Many asylum seekers who opt for assisted return come home to countries ruined by war and conflicts.
More than half of the persons who return to countries like Afghanistan
and Iraq plan to remigrate. A new evaluation of assisted return programms shows that small and uncostly changes can increase the chances that people stay.
In 2015, 1200 persons accepted the offer of assisted return. They received assistance during the application process, got help with the travel to their country of origin and, once returned, a cash grant and material reintegration support. Why do some stay, while others embark on a new journey to Europe? And how should the assisted return programme be designed to give the best results for asylum seekers as well as the Norwegian government?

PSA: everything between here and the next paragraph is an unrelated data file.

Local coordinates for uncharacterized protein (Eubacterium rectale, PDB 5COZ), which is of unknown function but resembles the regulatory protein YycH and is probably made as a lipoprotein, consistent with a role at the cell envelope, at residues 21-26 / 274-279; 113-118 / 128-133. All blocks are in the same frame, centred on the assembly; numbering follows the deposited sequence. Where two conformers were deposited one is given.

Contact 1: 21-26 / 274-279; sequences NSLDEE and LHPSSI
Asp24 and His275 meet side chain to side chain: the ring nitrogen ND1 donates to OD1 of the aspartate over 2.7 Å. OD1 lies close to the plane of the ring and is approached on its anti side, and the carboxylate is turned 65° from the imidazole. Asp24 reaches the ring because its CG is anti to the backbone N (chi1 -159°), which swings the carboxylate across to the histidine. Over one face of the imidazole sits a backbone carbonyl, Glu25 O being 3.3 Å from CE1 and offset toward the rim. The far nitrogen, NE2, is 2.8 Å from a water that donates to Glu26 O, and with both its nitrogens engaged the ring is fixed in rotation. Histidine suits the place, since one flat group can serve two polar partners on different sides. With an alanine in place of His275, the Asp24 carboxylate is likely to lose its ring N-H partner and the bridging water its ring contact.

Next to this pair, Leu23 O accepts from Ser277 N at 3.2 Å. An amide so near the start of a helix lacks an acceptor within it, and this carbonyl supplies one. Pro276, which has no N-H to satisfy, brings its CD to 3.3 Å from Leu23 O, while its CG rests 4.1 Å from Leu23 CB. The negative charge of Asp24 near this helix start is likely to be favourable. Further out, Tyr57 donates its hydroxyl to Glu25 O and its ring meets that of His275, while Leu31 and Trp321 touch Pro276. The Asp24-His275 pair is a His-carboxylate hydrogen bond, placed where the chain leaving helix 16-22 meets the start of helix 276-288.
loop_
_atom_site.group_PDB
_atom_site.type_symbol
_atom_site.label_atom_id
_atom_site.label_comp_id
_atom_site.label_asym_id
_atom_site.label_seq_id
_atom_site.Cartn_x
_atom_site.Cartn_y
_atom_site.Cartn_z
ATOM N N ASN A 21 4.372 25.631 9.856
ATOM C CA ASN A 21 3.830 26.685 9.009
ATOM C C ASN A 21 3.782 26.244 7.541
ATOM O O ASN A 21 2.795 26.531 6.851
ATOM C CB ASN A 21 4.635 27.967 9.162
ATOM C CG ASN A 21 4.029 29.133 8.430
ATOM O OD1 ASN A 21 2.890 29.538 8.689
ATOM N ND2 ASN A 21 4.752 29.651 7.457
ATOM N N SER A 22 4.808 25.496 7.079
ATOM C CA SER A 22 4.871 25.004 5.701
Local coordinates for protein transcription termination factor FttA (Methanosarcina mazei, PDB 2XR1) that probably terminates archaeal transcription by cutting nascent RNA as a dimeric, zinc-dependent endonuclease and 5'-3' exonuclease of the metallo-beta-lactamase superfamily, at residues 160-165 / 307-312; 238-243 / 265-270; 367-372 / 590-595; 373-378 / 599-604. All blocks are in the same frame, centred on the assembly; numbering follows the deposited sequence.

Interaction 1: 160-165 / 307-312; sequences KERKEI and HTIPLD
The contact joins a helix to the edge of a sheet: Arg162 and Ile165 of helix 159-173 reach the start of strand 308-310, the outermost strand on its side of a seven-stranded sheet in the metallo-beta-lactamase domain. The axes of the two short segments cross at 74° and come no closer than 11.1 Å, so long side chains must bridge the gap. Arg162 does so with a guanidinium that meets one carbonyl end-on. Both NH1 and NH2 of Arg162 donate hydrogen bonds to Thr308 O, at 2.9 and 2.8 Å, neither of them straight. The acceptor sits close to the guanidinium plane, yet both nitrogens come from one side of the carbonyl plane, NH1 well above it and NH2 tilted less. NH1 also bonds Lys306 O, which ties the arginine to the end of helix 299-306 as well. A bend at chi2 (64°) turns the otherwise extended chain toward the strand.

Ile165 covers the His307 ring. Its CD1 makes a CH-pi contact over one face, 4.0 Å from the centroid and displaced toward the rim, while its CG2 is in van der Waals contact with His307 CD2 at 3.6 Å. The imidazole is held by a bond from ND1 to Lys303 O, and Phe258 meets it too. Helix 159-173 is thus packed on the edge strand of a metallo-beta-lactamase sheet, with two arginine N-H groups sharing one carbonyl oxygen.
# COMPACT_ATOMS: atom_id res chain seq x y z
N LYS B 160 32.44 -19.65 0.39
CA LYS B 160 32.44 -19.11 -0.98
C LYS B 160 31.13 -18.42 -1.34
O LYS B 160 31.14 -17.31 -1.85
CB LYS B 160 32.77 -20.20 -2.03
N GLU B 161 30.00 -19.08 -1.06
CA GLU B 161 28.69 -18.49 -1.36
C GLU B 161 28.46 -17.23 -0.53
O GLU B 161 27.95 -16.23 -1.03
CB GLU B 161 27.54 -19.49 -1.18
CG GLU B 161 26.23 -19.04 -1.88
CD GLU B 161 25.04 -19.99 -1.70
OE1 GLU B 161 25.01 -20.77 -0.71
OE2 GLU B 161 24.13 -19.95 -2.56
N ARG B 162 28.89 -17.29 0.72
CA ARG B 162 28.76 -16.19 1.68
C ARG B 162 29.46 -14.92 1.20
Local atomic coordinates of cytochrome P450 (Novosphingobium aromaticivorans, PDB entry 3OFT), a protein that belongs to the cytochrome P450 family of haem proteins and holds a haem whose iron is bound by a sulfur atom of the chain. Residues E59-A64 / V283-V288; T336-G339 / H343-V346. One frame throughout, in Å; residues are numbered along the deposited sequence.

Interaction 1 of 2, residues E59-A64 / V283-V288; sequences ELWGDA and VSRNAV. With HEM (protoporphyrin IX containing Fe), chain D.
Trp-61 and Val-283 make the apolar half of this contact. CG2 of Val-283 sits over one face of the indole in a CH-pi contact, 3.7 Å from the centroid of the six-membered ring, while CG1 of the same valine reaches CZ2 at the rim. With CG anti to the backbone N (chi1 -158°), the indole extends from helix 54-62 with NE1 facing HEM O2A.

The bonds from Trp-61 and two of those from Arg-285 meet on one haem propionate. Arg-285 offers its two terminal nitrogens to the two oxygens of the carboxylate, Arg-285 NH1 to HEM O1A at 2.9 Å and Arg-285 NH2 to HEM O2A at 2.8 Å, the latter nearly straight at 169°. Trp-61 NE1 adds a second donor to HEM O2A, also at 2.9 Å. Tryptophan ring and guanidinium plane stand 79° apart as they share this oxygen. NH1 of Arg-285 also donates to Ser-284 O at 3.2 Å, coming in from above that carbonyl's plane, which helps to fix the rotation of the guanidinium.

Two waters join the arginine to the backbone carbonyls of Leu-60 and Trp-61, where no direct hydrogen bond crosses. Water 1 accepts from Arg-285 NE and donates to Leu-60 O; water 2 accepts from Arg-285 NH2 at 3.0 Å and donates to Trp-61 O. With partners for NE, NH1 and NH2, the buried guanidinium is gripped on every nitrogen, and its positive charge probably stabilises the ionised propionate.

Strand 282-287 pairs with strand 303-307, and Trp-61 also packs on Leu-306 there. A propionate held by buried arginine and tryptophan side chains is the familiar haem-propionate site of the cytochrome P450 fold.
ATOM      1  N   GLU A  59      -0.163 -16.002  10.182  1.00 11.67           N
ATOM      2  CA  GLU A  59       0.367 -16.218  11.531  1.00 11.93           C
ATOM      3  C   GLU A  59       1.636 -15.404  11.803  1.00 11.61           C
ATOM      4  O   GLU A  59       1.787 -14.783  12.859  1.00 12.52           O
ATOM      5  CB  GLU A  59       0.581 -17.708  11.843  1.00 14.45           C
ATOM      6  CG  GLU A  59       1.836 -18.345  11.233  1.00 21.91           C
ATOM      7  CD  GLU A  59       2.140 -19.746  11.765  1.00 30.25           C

PRIO has, in cooperation with the Chr. Michelsen Institute and the Institute for Social Research, done an evaluation of the assisted return programmes to Afghanistan, Iraq and Ethiopia. The researchers have made personal interviews with 79 persons who have chosen to use the assisted return programme, and find that the programme is a success in terms of information and outreach in Norway, the processing of applications in Norway and the organisation of the return journey. However, there is a need to change the delivery and design of the reintegration assistance the returnees get when they arrive in their country of origin.
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